The British television documentarian Paul Watson, who died at the age of 81 on 18 November, was a filmmaker of high ideals and trenchant convictions, but his place in the history of his medium is assured by what was in the first place a structural contribution he made to its art and reach.
His 12-part 1974 series The Family, now remembered as the prototype of observational or fly-on-the-wall TV, wasn’t a complete original – it followed a similar experiment on US public TV, Craig Gilbert’s An American Family, which embedded for seven months with the Loud family of Santa Barbara, California. Nor was it so groundbreaking in its recording of seemingly spontaneous life; the pioneers of the cinéma vérité and Direct Cinema movements in the late 1950s and 60s had led the charge with mobile subject-led cinematography on the big screen, while Roger Graef’s 1972 The Space Between Words series allied that live-capture openness with long-form TV runtimes to unfold the inner workings of institutions. But when Watson, co-director Franc Roddam and crew joined the Wilkins family – bus driver Terry, housewife Margaret and sundry grown children and partners – in their small flat above a Reading greengrocers, filming them 18 hours a day for three months (doing anything except “making love and using the lavatory”), they set up a loop, a mass-broadcast mirror: one working-class family’s muddles and struggles relayed to millions more, household to households. In class-bound Britain, this was a radical airing of the lower orders’ laundry. It belongs in any history of the social levelling of postwar Britain.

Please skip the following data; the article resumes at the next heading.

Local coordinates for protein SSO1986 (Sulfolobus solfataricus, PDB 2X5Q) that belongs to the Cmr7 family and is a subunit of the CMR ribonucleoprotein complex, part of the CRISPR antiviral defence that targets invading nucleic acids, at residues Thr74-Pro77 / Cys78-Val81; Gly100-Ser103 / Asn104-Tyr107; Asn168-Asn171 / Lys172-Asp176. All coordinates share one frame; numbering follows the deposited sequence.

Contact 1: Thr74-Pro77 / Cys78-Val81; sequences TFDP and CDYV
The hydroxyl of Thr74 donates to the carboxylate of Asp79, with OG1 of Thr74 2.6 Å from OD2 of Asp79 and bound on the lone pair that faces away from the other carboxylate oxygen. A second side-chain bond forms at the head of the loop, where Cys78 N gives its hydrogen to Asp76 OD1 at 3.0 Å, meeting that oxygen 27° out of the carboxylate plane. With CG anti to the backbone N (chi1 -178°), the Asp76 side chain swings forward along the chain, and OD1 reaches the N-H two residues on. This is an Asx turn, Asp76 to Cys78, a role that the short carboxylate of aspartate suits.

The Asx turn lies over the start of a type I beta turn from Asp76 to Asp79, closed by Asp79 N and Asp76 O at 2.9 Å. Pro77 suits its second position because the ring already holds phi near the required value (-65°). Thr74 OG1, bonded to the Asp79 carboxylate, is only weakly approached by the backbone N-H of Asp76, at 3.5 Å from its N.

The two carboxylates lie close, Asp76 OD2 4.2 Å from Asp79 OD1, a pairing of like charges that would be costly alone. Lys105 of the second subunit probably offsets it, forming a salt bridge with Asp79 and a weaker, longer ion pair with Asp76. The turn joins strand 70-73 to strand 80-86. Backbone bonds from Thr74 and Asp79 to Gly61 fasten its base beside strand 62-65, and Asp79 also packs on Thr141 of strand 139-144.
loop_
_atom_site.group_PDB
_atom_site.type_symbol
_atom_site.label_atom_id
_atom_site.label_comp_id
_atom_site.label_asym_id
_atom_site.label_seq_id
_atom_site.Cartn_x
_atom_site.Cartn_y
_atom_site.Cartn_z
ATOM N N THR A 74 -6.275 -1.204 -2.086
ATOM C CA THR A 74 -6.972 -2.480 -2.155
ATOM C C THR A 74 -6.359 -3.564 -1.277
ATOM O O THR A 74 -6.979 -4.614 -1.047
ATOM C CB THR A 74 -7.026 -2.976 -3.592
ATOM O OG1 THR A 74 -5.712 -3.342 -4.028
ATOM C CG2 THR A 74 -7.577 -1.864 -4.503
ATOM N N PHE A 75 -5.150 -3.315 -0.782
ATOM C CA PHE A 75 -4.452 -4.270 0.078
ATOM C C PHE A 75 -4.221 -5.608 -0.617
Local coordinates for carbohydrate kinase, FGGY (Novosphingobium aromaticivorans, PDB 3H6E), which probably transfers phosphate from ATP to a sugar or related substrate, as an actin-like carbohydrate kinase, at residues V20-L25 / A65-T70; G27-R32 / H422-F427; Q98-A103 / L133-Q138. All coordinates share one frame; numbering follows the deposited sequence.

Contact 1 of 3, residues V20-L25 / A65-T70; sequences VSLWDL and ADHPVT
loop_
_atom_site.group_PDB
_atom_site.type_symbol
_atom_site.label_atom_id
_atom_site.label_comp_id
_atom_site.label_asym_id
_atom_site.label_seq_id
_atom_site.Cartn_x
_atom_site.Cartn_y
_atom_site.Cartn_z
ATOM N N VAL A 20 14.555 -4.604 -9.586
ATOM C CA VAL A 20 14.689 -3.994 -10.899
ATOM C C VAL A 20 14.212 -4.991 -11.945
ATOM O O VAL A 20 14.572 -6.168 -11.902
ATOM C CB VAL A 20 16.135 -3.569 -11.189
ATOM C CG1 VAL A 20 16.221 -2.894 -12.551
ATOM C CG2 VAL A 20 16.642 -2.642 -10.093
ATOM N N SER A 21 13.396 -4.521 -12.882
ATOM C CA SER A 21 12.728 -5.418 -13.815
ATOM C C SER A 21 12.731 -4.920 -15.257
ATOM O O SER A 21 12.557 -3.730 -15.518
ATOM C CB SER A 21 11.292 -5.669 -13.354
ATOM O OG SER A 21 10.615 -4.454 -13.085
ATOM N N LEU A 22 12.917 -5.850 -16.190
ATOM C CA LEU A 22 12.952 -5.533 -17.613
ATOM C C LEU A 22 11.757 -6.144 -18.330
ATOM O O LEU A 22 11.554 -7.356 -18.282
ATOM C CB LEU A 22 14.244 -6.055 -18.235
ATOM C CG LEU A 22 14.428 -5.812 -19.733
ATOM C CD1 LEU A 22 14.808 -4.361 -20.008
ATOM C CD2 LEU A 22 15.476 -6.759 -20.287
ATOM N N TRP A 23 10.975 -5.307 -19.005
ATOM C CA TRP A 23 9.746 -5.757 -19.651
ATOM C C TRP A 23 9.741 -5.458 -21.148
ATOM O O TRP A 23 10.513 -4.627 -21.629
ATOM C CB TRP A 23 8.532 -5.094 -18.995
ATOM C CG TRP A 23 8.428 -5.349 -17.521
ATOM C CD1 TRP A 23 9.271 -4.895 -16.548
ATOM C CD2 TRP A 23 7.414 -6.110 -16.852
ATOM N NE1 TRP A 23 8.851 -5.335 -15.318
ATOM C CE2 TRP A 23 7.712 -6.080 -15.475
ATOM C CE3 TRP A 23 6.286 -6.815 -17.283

Of course the nation’s moral guardians were outraged. But the result was more interestingly double-edged. The Family certainly broke down social walls: if Watson wasn’t handing the Wilkins authorial control of their own representation (British TV would get to that innovation with the first-person video diaries format in the 1990s), he was certainly giving them an extensive platform, and strove to show their struggles and social problems as well as their resources of character and community. But the act of representation wasn’t neutral – and Watson (more so than An American Family, which finished filming before beginning broadcast) took care to document the feedback in the loop, from the Wilkins’ initial thoughts on participating in the project to a final self-reflexive episode showing the circus of cameras and passing fans and a studio chat about the value of the project, featuring the director and a displeased vicar.
The Wilkins became lifelong occasional media stories. Where was the line between nonfiction art and entertainment? Might not a less conscientious producer play down their subjects’ social conditions and play up their idiosyncrasies, and encourage their participants to do the same?